< HOME / news

Exploiting the Fourth Industrial Revolution

January 19, 2021

David Richmond
Head of Innovation and Consultancy

The fourth industrial revolution is here. What is it? 

As we enter 2021 we are already seeing enormous changes in the way we work as a consequence of the COVID19 crisis. The prevalence of mobile working, video conferencing, digital solutions and automation have received a major boost as we are forced to work differently. This boost in tech-enabled working is not likely to recede in the coming years. The truth is that a new digital economy was already in the making and COVID19 has merely accelerated the inevitable. The World Economic Forum Great Reset (1) initiative is likely to influence government policy globally in the coming years and puts in motion a strategy to rebuild a more sustainable technology-driven economy. No matter what your opinions are on the Great Reset, an industrial revolution driven by technological change is already here.

In engineering and manufacturing ‘Industry 4.0’ is nothing new. Automation driven by data, IoT’s and AI has been around for some time. However, Industry 4.0 goes much further than just the manufacture of products. What we are likely to experience in the coming years is a step-change in the way digital solutions and AI impact our daily lives. Many companies will find that their business models are no longer competitive as technology companies disrupt the market through innovation, but other companies will grow and thrive.

Leading the change are small technology businesses and visionaries, who understand the technological opportunity and can overcome many of the challenges faced by big business through agility and responsiveness. Disrupting existing business models and circumventing obstacles through innovation is how SMEs can build successful businesses.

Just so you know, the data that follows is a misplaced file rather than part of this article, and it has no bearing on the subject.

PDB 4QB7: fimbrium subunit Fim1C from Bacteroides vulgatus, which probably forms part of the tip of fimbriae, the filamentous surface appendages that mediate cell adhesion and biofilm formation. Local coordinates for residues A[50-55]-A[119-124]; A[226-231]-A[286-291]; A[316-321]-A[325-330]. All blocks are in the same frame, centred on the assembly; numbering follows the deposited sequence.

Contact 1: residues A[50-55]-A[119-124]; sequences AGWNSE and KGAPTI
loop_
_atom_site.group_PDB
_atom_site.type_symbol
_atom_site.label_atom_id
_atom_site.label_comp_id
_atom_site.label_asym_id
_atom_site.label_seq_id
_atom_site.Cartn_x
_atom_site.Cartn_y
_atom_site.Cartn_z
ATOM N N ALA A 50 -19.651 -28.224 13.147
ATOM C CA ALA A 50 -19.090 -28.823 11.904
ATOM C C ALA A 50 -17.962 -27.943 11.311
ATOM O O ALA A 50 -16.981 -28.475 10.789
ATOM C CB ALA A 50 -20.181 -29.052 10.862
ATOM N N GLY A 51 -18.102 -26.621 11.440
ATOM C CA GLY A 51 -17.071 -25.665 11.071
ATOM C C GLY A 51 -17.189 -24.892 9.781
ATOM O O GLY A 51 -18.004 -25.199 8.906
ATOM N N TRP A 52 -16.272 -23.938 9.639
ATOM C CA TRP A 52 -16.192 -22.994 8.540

The challenges for small agile companies

Although agility is at the core of what makes a small tech business successful, small companies are short on time and resources and so they cannot possibly have all the knowledge and insight required to compete with larger competitors. As well as known gaps there are many unknowns, and many entrepreneurs learn by failing first. There are, however, a number of stumbling blocks that small technology businesses frequently come across.

Overcoming the challenges - A 7-point innovation checklist

1. Are you clear on your value proposition?

Technology entrepreneurs are often experts in their technological area and technology solutions can frequently appeal more to the tech-savvy than the end customer. Developing a business model that addresses the value points from a customer perspective is key. Firstly, it is necessary to understand what the customer value points are and entrepreneurs should embrace a Design Thinking mindset during the entire development lifecycle of their product. Early-stage analysis of customer needs is crucial and engaging with customers on design ideas and prototypes will help to build a product that is not only technologically innovative but also addresses the specific needs of those who will use it.

2. Are you fully protected?